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Classic African Cartridges Part VIII: The .303 British - Charlie Haley

Schematic of MKII Bullet, MKV Hollowpoint and MK7 Spitzer.


I can certainly attest to the effectiveness of this design, having seen first-hand the effects of .303 rifles during post mortems. Typically it breaks into bits, and the sight of the aluminium tip on an X-ray is always a sure sign that you are dealing with a .303. Interestingly enough, the tip is not always of aluminium. Sir Sidney Smith, an eminent forensic pathologist and pioneer forensic ballistics experimentor, had cause to examine a great many wounds caused by .303 rifles during the riots and nationalist upheavals in Egypt during the 1920’s. He found that some of the bullets had a wood pulp tip under the jacket, and accordingly wrote to the War Office pointing out that (a), some ammunition manufacturers were using wood pulp instead of aluminium in their bullets, (b) that the wood pulp tips appeared to be achieving the same results as the aluminium, and (c) if this were so, would it not be much cheaper to use wood pulp in all ammunition instead of aluminium? The War Office replied, saying that they were aware of the substitution as it had been authorised during the First World War at a time when aluminium was in critically short supply. Furthermore it would not, as supposed, be cheaper to use wood pulp, as the pulp had to go through a number of sterilising procedures to ensure that wounds would not become infected or contaminated by it. This struck Sir Sidney - as it does me - as a rather delicate thoughtfulness for the victim of a gunshot!

Actually, this engineered instability within the Mark 7 .303 bullet has largely been the cause of its controversial reputation in the hunting fields. Its predecessor, of moderate speed and round nose, was renowned for its penetration, and a great many of the old professional ivory hunters made a start with an Army surplus Lee and a crate of Mark 2 ammunition. The arrival of the Mark 7 bullet severely curtailed penetration, and performance was erratic even on the larger soft-skinned species (let alone elephants)! Of course, if one used round nosed solids when penetration was needed and the excellent Kynoch 215 grain soft noses for lighter game, all was well. The abundance of Mark 7 ammo meant that not many did this, of course, so the .303 began to get a bad reputation in the hunting field, which it by no means deserved.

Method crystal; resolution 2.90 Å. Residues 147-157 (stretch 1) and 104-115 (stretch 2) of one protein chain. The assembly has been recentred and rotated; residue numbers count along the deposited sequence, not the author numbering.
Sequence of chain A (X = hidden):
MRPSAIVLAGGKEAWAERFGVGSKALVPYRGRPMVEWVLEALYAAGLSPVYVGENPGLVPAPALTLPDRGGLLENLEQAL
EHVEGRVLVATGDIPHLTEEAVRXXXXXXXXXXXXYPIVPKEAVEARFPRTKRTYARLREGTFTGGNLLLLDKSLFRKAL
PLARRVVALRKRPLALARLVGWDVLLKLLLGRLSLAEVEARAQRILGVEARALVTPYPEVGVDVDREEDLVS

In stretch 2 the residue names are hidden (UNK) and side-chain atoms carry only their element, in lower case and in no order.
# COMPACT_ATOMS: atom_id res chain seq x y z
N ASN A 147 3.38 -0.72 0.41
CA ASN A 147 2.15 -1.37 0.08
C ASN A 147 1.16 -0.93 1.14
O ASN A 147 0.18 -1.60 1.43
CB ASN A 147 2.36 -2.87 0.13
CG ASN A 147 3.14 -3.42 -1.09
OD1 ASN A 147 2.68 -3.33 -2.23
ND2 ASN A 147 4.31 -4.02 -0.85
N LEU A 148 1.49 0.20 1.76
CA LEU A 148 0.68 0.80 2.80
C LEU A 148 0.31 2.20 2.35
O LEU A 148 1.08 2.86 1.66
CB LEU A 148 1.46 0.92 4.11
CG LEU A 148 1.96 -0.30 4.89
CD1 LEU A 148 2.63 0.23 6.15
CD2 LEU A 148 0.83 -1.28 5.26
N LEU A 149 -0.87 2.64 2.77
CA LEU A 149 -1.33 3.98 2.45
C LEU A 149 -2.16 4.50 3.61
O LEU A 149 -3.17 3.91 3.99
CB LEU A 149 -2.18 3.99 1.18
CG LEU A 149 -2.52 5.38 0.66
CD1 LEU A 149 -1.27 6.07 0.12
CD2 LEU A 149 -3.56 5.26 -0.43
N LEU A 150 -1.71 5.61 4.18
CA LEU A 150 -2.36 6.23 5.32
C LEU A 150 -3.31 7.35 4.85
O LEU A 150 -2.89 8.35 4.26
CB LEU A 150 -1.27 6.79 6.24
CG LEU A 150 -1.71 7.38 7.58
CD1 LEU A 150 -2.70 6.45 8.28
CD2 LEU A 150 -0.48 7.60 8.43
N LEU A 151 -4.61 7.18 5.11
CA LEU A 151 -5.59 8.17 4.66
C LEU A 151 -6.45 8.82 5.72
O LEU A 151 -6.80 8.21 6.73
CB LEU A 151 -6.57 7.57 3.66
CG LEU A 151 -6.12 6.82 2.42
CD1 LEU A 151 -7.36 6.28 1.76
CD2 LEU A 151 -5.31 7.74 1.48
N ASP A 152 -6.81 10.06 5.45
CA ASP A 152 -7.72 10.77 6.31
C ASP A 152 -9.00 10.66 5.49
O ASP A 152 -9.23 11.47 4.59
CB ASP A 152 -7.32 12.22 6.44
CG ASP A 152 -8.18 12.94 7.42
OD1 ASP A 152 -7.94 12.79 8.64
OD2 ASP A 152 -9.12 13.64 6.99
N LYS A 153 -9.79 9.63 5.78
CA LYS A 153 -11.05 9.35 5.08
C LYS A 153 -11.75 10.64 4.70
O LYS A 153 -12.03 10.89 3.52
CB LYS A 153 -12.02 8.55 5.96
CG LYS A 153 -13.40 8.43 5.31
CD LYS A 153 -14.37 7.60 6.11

The .303 continued as Britain’s standard military round right up until 1958, when it was ousted by the 7.62mm Nato round in the S.L.R. rifle. It was remarkable that it lasted so long, given that the .303 case design was dated even when it appeared. Indeed, attempts were made to adopt a more modern round, but inconvenient things like World Wars kept interrupting. It was not until the conclusion of the second global unpleasantness that any real progress was made, and even then it took another thirteen years. It would be a mistake to imagine millions of .303’s being cast aside overnight, though, as they continued to give service in a great many out of the way parts of the world.

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Nowadays there are more in private hands than anywhere else. Recent sales of Government surplus Lee-Enfields have ensured that it is one of the most widely used centrefire rifles in this part of the world. Along with them came quantities of Mark 7 ammunition, so remember - for hunting, best substitute that military bullet for a good 180 or 215 grain soft nose. The .303, when so loaded, is one of the finest bushveldt cartridges around. Despite its rimmed and tapered case, the .303 must rank as one of the most significant and successful rounds ever made. Well over 100 years old, it still gives sterling service world wide, and it more than deserves the accolade “venerable”. There is no reason why it should not go on for another hundred years.

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African Hunter Vol.5 No.4 August 1999
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